The Do’s and Don’ts of Follow-Up Emails to Prospects
So, you’ve acquired some leads for your small business and now you’re faced with the task of following up with those leads. This is a tricky scenario, because you want to sell the prospect your product or service without being too pushy in the process.
Do: Send Follow-Up Emails Soon After Acquiring the Prospect’s Contact Info
The longer you wait to send a follow-up email, the less likely you are to make a sale/conversion. The prospect may instead choose a different company with whom to do business, which is why it’s important to send follow-up emails in a timely manner. Once you’ve acquired the contact information of a prospective customer, send him or her an introductory email within three days for maximum engagement.
Do: Personalize Your Emails
We’ve talked about this before on our blog, but it’s worth mentioning again that personalized emails yield six times more conversions than generic, non-personalized emails (source). So when you follow up with a prospective customer, personalize the email with his or her name, purchase inquiry, geographic location, or other relevant information. These otherwise subtle details will go a long ways in enticing the prospect to make a purchase.
Do: Remind Prospects Who You Are
When creating follow-up emails for prospective clients, be sure to let the prospect know who you are and if feasible, how or where you met. For example, if you met them at a recent trade show, then include a photo of yourself from the trade show in the email. If a mutual acquaintance introduced you, be sure to mention his or her name. This will allow the prospect to put a face with your name, at which point he or she may feel more inclined to purchase your product or service.
Don’t: Use a Single Call-to-Action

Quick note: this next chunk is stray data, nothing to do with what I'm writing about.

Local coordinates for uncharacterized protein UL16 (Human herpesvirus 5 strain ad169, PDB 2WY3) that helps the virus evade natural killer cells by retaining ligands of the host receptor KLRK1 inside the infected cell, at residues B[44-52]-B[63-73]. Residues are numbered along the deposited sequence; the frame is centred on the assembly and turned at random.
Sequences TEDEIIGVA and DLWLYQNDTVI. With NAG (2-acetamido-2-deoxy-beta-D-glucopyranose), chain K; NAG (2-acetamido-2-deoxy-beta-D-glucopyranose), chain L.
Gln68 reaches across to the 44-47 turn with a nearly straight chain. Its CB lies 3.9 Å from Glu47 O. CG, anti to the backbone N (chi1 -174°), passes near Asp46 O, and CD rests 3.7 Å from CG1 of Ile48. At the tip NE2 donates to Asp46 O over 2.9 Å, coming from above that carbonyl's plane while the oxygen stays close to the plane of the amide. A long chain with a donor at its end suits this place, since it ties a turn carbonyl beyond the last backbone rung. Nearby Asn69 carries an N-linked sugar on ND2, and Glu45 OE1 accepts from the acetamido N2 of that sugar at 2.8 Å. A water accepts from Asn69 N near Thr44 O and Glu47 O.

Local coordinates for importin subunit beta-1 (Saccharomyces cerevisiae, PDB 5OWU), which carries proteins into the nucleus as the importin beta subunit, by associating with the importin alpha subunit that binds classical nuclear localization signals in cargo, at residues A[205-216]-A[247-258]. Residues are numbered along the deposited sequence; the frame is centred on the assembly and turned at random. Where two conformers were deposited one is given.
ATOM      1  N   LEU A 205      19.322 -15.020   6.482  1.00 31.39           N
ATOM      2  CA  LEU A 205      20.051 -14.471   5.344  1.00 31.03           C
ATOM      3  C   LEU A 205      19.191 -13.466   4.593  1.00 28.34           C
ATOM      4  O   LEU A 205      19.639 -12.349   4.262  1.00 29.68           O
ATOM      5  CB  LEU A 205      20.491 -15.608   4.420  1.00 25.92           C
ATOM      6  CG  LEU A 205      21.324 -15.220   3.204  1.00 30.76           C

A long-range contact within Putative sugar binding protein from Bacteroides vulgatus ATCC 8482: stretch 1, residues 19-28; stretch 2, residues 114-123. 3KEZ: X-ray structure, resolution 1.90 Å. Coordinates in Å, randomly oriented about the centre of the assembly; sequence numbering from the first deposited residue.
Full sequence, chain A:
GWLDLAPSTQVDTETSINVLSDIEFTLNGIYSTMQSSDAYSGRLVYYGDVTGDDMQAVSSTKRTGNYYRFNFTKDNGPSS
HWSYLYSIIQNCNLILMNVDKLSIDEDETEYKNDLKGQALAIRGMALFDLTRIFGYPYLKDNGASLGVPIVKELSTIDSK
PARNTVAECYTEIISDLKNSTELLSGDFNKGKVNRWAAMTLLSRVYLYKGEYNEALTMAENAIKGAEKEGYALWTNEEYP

Rather than limiting yourself to just a single call-to-action in your follow-up emails, try including several. By using multiple CTAs, you’ll create more opportunities for the prospect to convert. They may look over the first CTA, but the second CTA may catch their attention, converting them into a paying customer. Play around with the both the quantity and placement of your CTAs to see what works and what doesn’t.
Don’t: Send Too Many Follow-Up Emails
According to a survey conducted by BlueHornet, “frequency” is among the most common reasons cited by users for unsubscribing to a newsletter. When recipients are flooded with an exceptional number of marketing emails, they may choose to unsubscribe — or worse, mark the email as spam.
Furthermore, as the frequency of emails goes up, engagement and conversions go down.
This begs the question: how many follow-up emails is too many?
There’s really no easy answer to this question, as it depends on dozens of different factors. With that said, a good rule of thumb is to send no more than one follow-up email per week to prospects. We talked about how to nurture leads in a previous post, so click to learn more!
Have any other email marketing tips that you would like to share with our readers? Let us know in the comments section below!